Colgate Live Music Collective Ushers In Another Stunning Spring Lineup

The Colgate Live Music Collective is back and kicking off the new year in style with four fantastic shows from Feb. 4 through March 21. Below is an interview with one of the creators of the program, Josh Finnell, and a current student volunteer Jacob Steinberg.

315 Music: When did the Live Music Collective start? It was founded as faculty and staff working with students. Who were the first members?

Josh Finnell: The Collective officially launched in the spring of 2022, but the spirit of the idea had been circulating for quite a while in the community. Jeff Bary and Mary Simonson’s house shows and creation of the Brown Commons Coffeehouse shows really sparked the Collective. Jacob Steinberg, Thao Mai, and the entire WRCU board have been core members since our launch. Of course, I would be remiss if I didn’t mention our incredible sound engineer, Jeremy Johnston, too.

315: How did you get involved with the collective and what are your goals?

Jacob Steinberg: I first got involved with the collective while trying to get some bands I know from back home booked. I had asked some members of the Colgate radio station, WRCU 90.1 FM, who to talk to about getting bands booked for performances. I was directed to Jeff Bary and the Live Music Collective, and we’ve been working together ever since.

315: Why do you think live music is important in today’s society?

JS: We were all locked inside for two years. For some of us that meant losing jobs, while for others it meant missing out on a critical time to develop socially. Having these events, where lots of people can come together as a group and share a good time, is important for our personal recovery after the lockdown. Even if you don’t go to the concert with your friends, you’ll have made new ones by the end of the night.

JF: The composer, Vijay Iyer, describes live performances as “being together in time.” I think we all felt time move away from us these last few years, and I think being back together in an intentional community is an excellent way to ground ourselves in time. Whether watching Nora Brown play the clawhammer banjo in FoJo or Sadurn play a set at WRCU, we are all together sharing the moment.

315: What do you see as the importance of making these shows available for students and the public?

JF: First and foremost, the Collective aims to build an intentional community around live performances – both on campus and in our village (from attendance to running the shows). It’s really great to see WRCU, in particular, embrace the concept of live sessions at the radio station. We hope more than a few students might think about exploring the music industry as a viable profession after graduation.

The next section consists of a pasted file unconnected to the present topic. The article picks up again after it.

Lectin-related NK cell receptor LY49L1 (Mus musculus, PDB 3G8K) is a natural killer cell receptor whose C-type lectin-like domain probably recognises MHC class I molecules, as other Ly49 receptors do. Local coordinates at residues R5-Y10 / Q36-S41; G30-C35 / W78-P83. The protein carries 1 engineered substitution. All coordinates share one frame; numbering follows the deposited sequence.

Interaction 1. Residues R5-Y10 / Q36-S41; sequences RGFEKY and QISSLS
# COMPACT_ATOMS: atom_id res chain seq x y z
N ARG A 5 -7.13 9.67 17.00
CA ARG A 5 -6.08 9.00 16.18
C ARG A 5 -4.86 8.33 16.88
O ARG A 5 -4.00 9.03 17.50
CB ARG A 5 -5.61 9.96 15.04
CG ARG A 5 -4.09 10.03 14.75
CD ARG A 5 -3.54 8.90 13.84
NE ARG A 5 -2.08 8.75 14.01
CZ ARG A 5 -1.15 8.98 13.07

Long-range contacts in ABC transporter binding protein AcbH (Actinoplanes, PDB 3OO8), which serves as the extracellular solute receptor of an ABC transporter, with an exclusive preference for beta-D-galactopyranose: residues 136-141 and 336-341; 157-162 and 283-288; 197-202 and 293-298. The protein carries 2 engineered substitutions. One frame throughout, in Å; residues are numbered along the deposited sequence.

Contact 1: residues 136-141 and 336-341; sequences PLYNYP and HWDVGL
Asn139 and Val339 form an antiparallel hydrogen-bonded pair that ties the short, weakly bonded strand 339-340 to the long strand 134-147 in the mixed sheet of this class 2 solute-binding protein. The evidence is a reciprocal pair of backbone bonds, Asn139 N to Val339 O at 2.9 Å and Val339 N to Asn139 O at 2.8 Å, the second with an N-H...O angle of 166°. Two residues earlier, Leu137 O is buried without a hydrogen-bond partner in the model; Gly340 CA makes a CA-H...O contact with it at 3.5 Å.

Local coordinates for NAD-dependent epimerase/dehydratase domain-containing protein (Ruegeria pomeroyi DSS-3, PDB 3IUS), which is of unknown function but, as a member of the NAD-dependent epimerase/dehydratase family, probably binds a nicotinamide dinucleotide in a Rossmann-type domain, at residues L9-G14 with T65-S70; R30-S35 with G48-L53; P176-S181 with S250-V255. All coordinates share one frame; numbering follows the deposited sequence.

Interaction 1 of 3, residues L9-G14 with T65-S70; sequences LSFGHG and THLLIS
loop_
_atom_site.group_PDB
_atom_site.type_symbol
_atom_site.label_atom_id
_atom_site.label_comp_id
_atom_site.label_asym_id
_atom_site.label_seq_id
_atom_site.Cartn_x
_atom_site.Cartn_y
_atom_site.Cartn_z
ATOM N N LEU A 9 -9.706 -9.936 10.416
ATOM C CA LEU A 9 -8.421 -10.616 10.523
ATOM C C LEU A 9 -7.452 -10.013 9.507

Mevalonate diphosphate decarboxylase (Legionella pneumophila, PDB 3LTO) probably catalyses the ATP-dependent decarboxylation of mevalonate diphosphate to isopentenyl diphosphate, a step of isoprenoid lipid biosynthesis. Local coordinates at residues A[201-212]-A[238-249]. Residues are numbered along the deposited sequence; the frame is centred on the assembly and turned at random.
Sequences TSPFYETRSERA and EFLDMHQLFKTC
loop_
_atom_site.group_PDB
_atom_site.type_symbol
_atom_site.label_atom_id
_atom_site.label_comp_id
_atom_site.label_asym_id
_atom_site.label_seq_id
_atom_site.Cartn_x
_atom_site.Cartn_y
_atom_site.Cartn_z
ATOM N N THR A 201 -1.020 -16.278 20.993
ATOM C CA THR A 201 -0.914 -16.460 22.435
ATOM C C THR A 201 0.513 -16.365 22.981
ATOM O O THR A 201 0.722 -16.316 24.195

SN: What barriers do you think students and or locals might have in coming to concerts?

JS: Certainly I think publicity is a challenge. For all the work we put into publicizing Punkfest, for example, there were still a lot of people who didn’t know a thing about it until after the day of the show. I also think that venue booking can be a challenge. There are only so many people you can fit inside Flour and Salt, FoJo Beans, or WRCU. There’s an (understandable) lack of large venues here.

315: These concerts are labors of love, and a lot of work to put on. What drives you to dedicate your time and where does your passion for music begin in life?

JS: I’ve been in love with hard rock and heavy metal since my childhood when my dad used to let me use his iPod for long car rides or plane trips. When I was fifteen I joined the School of Rock, a program that teaches children and teenagers how to perform rock music. A couple of years later, I started my own band, called Arsenic. At Colgate, WRCU is like a second home to me, and I run a radio show based around sharing my music taste with others. More recently, I got very involved in the New Jersey Hardcore scene, and I have made many close friends at shows and events in the scene.

315: What are you most excited about this Spring? All the shows and locations look fantastic!

JS: Serengeti! I’ve been listening to his music a lot lately in preparation for his performance, and I can’t wait to see him live!

315: What are you and your peers most proud of with these efforts?

JF: Any musician will tell you that touring has become harder in 2022. Between inflation and the pandemic, there is a significant financial and health risk to touring the globe as a professional musician. What I’m most proud of is that all of our artists feel celebrated for sharing their life’s work with us. We hope they depart Hamilton to their next tour stop with us with as much joy and gratitude as they left behind.

We appreciate the time from Josh and Jacob as this wonderful project continues to amaze those near and far. You can also follow the Colgate Music Collective’s Instagram page here for details and updates.

Feb. 4 – Leslie Mendelson – Flour & Salt Bakery, Hamilton, NY

March 2 – Serengeti – WRCU @ “The Coop” Colgate University

April 14 – Sarah Shook & The Disarmers – TBA

March 21 – Charlie Ballantine Trio – Case-Geyer Library

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